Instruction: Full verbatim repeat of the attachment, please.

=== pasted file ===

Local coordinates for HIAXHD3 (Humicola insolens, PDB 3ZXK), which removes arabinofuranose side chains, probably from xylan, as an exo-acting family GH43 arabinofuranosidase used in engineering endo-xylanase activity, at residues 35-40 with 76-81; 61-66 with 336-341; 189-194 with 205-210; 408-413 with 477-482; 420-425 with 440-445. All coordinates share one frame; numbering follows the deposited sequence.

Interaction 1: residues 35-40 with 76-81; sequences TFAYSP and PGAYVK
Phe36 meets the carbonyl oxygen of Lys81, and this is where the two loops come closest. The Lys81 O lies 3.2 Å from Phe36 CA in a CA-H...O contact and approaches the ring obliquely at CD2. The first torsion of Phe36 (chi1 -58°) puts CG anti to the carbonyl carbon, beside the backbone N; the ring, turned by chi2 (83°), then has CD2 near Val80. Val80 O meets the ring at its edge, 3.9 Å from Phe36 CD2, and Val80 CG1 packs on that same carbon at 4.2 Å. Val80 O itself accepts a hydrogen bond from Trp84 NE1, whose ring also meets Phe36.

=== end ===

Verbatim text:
Local coordinates for HIAXHD3 (Humicola insolens, PDB 3ZXK), which removes arabinofuranose side chains, probably from xylan, as an exo-acting family GH43 arabinofuranosidase used in engineering endo-xylanase activity, at residues 35-40 with 76-81; 61-66 with 336-341; 189-194 with 205-210; 408-413 with 477-482; 420-425 with 440-445. All coordinates share one frame; numbering follows the deposited sequence.

Interaction 1: residues 35-40 with 76-81; sequences TFAYSP and PGAYVK
Phe36 meets the carbonyl oxygen of Lys81, and this is where the two loops come closest. The Lys81 O lies 3.2 Å from Phe36 CA in a CA-H...O contact and approaches the ring obliquely at CD2. The first torsion of Phe36 (chi1 -58°) puts CG anti to the carbonyl carbon, beside the backbone N; the ring, turned by chi2 (83°), then has CD2 near Val80. Val80 O meets the ring at its edge, 3.9 Å from Phe36 CD2, and Val80 CG1 packs on that same carbon at 4.2 Å. Val80 O itself accepts a hydrogen bond from Trp84 NE1, whose ring also meets Phe36.